A lonely vision: a stunningly impressive world of horror with mixed combat

Scorn is an intentionally gruesome game with plenty of body horror. If you have a problem with body horror themes, it’s best to avoid it and this review.

I was talking to a friend about Scorn and they asked, “Is there one? the story?”. Yes, Scorn has a story. At some point, there will be a two-hour YouTube video showing that it has a clear and nuanced plot, or that it’s a metaphor for periods and erections, or both. Right off the bat, it’s about slipping off a stick and stumbling through the desert and finding yourself It’s about finding yourself in a strange, giant rotting machine of rock and flesh that’s been abandoned and rotting for decades, most of which looks a bit like a penis or a uterus. A lizard parasite attaches itself to your back and gradually changes your body. It’s about harsh squishy sounds and survival.

Scorn has no dialogue or map. It doesn’t really have a HUD, it doesn’t have quest markers, and your character won’t say something like, “Hmm… looks like a key. Maybe I’ll find two missing” after seeing a strange new device. It’ll open the way forward!” out loud. It won’t even draw attention to the next corridor you need to check. You just have to look around, experiment, and figure it out. I think I like it. I don’t know if I can recommend it.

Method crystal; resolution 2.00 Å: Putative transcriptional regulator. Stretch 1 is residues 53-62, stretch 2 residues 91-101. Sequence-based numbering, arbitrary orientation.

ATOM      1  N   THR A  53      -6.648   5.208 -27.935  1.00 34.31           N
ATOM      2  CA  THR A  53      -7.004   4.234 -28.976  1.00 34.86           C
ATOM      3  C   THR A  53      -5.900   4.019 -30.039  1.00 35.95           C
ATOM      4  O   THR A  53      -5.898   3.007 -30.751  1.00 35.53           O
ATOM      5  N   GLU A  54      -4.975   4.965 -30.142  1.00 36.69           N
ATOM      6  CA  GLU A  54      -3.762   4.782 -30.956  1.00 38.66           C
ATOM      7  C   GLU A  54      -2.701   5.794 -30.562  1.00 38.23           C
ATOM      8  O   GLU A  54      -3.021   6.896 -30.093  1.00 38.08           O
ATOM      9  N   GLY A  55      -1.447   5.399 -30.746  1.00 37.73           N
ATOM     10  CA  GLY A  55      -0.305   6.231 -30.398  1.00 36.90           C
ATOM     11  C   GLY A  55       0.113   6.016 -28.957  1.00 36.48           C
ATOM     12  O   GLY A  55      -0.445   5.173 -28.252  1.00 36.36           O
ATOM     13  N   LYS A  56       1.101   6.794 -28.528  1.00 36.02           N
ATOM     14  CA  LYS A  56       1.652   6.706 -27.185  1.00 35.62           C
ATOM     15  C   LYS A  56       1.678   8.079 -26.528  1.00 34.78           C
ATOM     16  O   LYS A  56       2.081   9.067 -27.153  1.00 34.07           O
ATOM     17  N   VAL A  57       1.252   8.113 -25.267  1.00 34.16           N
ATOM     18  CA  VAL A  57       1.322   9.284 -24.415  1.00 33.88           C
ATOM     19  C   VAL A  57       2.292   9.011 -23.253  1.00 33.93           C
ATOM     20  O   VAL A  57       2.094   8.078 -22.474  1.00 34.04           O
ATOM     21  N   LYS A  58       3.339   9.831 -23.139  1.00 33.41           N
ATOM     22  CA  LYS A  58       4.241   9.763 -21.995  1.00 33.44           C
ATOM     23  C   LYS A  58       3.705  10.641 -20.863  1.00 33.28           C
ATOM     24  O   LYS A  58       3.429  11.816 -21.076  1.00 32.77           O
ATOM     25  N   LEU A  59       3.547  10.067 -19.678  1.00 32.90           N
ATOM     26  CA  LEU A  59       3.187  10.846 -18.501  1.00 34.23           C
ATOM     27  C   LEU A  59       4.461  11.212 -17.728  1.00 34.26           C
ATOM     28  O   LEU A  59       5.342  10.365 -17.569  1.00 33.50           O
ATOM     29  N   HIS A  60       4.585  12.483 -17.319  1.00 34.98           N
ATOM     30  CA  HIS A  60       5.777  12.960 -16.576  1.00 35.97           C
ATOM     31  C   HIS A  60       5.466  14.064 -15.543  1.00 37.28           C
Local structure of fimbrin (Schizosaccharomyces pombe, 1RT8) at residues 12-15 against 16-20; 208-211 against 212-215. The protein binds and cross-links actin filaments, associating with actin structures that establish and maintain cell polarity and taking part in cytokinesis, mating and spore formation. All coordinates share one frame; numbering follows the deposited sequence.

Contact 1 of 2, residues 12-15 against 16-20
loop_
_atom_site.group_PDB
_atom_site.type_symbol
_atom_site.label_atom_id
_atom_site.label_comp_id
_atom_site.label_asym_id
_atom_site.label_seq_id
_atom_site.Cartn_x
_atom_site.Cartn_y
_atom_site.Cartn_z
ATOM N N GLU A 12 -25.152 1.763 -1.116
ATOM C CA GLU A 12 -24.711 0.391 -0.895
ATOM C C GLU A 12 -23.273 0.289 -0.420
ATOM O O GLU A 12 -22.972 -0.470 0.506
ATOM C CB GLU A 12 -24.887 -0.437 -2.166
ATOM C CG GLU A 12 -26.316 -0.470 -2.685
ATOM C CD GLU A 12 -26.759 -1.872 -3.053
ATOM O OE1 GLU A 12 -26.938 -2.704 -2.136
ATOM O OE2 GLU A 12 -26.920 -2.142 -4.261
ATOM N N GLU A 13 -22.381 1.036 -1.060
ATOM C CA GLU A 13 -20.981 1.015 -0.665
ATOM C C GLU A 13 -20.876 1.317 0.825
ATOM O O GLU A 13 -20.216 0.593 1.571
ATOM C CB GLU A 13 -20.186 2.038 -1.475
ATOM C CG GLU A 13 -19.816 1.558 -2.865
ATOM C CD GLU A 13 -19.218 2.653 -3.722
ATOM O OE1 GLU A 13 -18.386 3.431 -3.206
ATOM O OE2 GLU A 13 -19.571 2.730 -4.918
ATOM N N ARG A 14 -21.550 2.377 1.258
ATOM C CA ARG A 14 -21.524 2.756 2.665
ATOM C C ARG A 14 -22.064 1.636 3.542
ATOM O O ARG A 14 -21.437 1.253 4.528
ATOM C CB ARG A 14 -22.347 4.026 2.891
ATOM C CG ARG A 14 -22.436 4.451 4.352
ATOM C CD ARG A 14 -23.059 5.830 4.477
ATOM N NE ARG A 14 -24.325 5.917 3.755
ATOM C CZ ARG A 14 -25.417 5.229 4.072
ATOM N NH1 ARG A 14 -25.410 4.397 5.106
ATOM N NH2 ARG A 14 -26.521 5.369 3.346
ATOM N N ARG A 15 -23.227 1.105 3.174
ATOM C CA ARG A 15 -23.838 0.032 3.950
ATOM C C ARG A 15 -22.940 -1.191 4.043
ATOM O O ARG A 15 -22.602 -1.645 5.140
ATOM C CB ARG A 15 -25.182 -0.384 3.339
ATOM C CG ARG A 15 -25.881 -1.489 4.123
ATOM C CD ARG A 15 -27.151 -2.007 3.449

I wholeheartedly approve of everything I described above. The prologue is probably the hardest part of Scorn, because at that point you’re out of tune with the world. For once, it’s almost a walk in the (wet) park. When you enter a new part of a monstrous machine and/or castle, you find a strange new biomechanical contraption with missing parts, and you must set out to find the MacGuffins to make it work – often with a rotating puzzle machine at some point. . Your MacGuffins might be three rings to open a polyp that pulls out a dying man, three keys to open holes in the teats of a giant worm cow with a head like one of the Pacman ghosts, or some corpses from some dead Krang. -TMNT-type mutants are put in a kind of mixer.

Many horror games that use gore and body horror do so without much intent beyond the idea that gore and body horror is gross, but the world of Scorn feels very intentional. Someone at Ebb Software knows exactly what every machine in that world is for and why. If hell I they know, but they are sure.